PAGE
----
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Design Alternatives for Boston's North End

February 29, 2012

A team of capstone students from Civil and Environmental Engineering, under the direction of Prof. Dan Dulaski, is exploring a series of options for addressing the chronic congestion and safety concerns on Hanover Street, the main commercial and pedestrian hub of activity in Boston's historic North End. Their work was recently highlighted in the North End Regional Review.


Source: News @ Northeastern

Six North­eastern Uni­ver­sity civil engi­neering seniors say they have the answer to solving traffic prob­lems and pedes­trian con­ges­tion that plague Boston’s North End: sea­sonal, portable sidewalks.

The student-​​researchers redesigned the neighborhood’s Hanover Street as part of their “Engi­neering Essen­tials” cap­stone project. The team pre­sented the plans to the North End com­mu­nity during a public meeting on April 20.

City Coun­cilor Sal LaMat­tina, State Rep. Aaron Mich­le­witz, and Boston’s Com­mis­sioner of Trans­porta­tion Thomas Tinlin were in atten­dance and com­mended stu­dents for their work.

The plan — cre­ated by stu­dents Matt Walsh, Oliver Nowalski, Rodrigo Alonso, Matt Ford, Steve Leeber and Steve Curtin — calls for installing mod­ular units sim­ilar to those that have also been used in New York City and San Francisco.

They add seven feet of side­walk space to both sides of the street for pedes­trian and busi­ness use, allowing for a mixed use of the space, which is key for the Hanover Street area,” said Walsh, the team’s project manager.

Our project took a pedestrian-​​focused approach, adapting to sea­sonal demands that show an increase of pedes­trian traffic in the summer,” he added.

The stu­dents said the portable side­walks would improve traffic flow and increase usable space for pedes­trians and local busi­nesses. In the winter, when foot traffic decreases, the side­walks would be removed so that dri­vers could once again use the space to park.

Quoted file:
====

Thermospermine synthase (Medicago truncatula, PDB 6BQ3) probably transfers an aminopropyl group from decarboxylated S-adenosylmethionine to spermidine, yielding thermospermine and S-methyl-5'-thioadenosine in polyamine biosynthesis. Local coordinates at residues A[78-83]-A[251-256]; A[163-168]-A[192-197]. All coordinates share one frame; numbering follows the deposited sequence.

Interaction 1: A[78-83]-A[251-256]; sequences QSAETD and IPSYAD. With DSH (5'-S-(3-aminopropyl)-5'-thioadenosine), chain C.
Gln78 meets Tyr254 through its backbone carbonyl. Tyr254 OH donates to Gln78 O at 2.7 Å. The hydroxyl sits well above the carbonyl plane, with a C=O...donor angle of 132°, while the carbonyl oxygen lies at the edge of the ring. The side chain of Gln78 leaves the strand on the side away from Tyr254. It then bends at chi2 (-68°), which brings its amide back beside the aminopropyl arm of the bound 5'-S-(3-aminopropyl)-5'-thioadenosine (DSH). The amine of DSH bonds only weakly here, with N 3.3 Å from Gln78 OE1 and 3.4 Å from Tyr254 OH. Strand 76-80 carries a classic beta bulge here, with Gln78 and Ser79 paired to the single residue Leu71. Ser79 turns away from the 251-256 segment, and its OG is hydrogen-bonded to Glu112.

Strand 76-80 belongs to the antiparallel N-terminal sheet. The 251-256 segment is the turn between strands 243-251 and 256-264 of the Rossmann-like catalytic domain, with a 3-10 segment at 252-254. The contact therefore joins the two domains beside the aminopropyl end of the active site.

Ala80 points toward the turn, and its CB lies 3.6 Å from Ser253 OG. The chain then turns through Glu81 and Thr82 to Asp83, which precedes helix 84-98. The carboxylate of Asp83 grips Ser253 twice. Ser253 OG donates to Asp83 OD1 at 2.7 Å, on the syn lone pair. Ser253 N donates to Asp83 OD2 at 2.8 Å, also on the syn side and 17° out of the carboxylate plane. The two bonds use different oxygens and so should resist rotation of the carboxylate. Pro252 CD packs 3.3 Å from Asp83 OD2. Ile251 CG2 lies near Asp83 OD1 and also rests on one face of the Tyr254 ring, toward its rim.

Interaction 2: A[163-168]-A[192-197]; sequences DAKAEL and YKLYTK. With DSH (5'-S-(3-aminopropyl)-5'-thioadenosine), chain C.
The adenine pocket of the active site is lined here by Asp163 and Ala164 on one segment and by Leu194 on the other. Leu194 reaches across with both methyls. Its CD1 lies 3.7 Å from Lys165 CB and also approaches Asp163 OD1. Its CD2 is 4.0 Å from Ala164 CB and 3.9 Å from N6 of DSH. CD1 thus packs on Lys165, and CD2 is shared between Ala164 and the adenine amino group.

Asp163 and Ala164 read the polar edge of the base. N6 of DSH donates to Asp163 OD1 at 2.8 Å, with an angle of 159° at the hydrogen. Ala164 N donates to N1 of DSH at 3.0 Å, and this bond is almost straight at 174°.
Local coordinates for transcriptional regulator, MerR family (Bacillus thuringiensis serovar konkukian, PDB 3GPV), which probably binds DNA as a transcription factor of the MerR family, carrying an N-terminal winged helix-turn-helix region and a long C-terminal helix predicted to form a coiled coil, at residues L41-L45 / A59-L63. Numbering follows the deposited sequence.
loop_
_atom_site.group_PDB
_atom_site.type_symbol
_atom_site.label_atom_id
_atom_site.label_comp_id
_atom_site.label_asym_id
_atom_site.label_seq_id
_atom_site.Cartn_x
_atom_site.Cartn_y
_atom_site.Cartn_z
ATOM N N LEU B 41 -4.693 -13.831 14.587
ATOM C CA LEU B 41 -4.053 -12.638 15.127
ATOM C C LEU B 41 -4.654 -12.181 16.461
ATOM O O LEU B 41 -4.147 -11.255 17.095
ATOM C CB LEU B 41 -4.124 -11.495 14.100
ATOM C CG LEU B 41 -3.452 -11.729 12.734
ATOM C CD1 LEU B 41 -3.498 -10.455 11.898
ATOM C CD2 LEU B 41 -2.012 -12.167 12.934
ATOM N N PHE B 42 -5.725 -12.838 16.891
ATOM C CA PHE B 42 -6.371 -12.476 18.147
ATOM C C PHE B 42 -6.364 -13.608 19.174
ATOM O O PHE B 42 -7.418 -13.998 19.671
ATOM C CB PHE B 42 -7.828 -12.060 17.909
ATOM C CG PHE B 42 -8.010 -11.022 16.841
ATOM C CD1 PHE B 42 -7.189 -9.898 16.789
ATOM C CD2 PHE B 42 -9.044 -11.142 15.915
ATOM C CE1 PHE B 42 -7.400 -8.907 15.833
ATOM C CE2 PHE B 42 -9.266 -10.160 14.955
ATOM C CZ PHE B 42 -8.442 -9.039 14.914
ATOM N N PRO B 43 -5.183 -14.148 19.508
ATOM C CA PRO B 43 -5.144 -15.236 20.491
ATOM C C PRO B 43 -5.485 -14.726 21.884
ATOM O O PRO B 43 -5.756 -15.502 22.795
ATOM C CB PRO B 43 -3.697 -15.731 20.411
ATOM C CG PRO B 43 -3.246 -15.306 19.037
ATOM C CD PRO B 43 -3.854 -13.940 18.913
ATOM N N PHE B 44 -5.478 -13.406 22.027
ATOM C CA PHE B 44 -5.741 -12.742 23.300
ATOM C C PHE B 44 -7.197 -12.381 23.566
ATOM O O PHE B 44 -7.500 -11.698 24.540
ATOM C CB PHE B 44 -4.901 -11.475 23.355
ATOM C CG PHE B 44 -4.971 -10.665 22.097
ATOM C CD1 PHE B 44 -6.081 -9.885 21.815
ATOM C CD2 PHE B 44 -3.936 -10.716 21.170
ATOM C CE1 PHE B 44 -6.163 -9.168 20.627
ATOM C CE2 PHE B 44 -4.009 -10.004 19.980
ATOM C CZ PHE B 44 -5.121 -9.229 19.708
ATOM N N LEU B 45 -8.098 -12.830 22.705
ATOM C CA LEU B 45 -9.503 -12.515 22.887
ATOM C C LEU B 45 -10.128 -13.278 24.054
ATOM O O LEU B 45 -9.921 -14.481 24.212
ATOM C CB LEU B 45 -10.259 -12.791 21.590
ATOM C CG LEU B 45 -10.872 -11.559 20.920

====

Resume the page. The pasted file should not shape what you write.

The stu­dents’ plan, which includes re-​​allocated space that is more user friendly for all modes, could help Hanover Street become a more “com­plete street” as civil and envi­ron­mental engi­neering pro­fessor and cap­stone advisor Dan Dulaski said. Part of the capstone’s goal of a more “com­plete street” is a better bal­ance of space for the move­ment of people and goods which impacts eco­nomic devel­op­ment, and cre­ation of a place in which people want to stay.

Stu­dents also cre­ated spe­cial com­mer­cial zones to dis­courage delivery vehi­cles from double-​​parking; pro­posed more acces­sible bike racks; and sug­gested reor­ga­nizing parking spots on Com­mer­cial Street to allow for the cre­ation of more than two-​​dozen extra spots.

Last year, Dulaski’s cap­stone stu­dents tackled Broadway Street in South Boston.

The stu­dents are set up as essen­tially small con­sulting firms,” he said, adding that the cap­stone projects allow stu­dents to respond to the chal­lenges of real-​​world sit­u­a­tions and develop some of the “softer” skills of engi­neering, such as writing pro­posals, inter­acting with clients and making pre­sen­ta­tions to elected officials.